To overcome the utility's concern for situations where the physical distances at the tower window of the 500-kV compact line failed to meet the required MAD, EGAT sought the use of additional devices to control overvoltage at the work site.
Work-site control ensures the physical and electrical safety of workers, with the important psychological advantage of visibility to workers. An appropriate device for this purpose was the portable protective air gap (PPAG), which is typically applied for the duration of work and is placed on a structure adjacent to the structure where work is being performed. A properly designed and coordinated PPAG offers several key benefits:
- PPAG will prevent possible flashover at the work site.
- The MAD can be reduced by the PPAG at the work site.
- The insulated tools for 500-kV lines are bulky, heavy and uncontrollable, and PPAG can reduce these problems.
- PPAG is beneficial at all voltages, especially for the compact line design, where normal operating phase-to-phase and phase-to-ground clearances have been reduced.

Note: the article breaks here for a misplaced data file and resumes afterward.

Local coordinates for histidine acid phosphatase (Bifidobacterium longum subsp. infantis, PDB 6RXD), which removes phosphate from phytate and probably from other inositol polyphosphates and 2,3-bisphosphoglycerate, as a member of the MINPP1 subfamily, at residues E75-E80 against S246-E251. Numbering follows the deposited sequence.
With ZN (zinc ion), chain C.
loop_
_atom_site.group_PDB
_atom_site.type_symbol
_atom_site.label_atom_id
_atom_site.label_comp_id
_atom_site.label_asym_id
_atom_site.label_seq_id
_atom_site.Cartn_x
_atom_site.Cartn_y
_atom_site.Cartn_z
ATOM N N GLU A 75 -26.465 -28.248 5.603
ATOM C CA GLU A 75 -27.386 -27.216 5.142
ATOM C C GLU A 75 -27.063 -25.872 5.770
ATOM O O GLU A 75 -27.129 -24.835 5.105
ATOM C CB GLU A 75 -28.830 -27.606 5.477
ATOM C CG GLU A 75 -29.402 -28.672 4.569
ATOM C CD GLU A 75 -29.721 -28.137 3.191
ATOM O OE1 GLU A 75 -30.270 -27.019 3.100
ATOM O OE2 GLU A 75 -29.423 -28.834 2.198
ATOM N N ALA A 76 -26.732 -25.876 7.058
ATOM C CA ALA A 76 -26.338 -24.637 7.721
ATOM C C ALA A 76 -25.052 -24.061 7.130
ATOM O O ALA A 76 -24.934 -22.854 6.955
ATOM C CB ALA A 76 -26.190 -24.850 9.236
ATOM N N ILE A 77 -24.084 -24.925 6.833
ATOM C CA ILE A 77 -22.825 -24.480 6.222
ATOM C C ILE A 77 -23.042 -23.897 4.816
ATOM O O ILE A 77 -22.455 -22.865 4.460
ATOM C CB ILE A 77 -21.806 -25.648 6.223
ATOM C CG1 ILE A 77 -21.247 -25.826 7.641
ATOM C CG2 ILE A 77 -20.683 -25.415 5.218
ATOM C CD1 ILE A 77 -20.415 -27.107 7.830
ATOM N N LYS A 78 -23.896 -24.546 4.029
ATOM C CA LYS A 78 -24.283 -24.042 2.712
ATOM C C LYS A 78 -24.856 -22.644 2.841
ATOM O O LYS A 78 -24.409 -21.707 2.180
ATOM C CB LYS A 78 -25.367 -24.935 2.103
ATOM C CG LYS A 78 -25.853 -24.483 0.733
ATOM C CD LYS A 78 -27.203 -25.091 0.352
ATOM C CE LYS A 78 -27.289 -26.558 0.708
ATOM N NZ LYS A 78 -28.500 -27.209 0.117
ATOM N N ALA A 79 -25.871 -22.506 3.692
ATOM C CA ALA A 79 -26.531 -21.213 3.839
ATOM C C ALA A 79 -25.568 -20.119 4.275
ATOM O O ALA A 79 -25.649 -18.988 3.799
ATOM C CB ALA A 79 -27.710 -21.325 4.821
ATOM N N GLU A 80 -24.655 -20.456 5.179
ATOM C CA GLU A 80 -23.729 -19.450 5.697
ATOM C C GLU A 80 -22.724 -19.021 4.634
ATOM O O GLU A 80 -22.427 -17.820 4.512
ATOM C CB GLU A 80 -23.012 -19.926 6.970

The PPAG development program for the live work on EGAT's compact 500-kV line included two important steps. First, EGAT staff visited the United States to meet with several electric utilities and attend a seminar with a PPAG demonstration at the Electric Power Research Institute/EPRI Solutions' High Voltage Transmission Center in Lenox, Massachusetts. Second, staff participated in the 2003 IEEE ESMO International Conference on Transmission and Distribution Construction, Operation and Live-Line Maintenance in Orlando, Florida. This visit allowed EGAT personnel to witness an actual real-time installation of a PPAG on an energized 230-kV structure.
Subsequently, the PPAG development involved tests at EGAT's high-voltage laboratory, including a full-scale mockup of a compact suspension 500-kV structure assembled for testing and for demonstrations to EGAT's crews.
By using a compact design, EGAT achieved its objective of upgrading a transmission line within the existing rights-of-way. The reduced safety clearances of the 500-kV compact line demanded the development of innovative live-line maintenance techniques.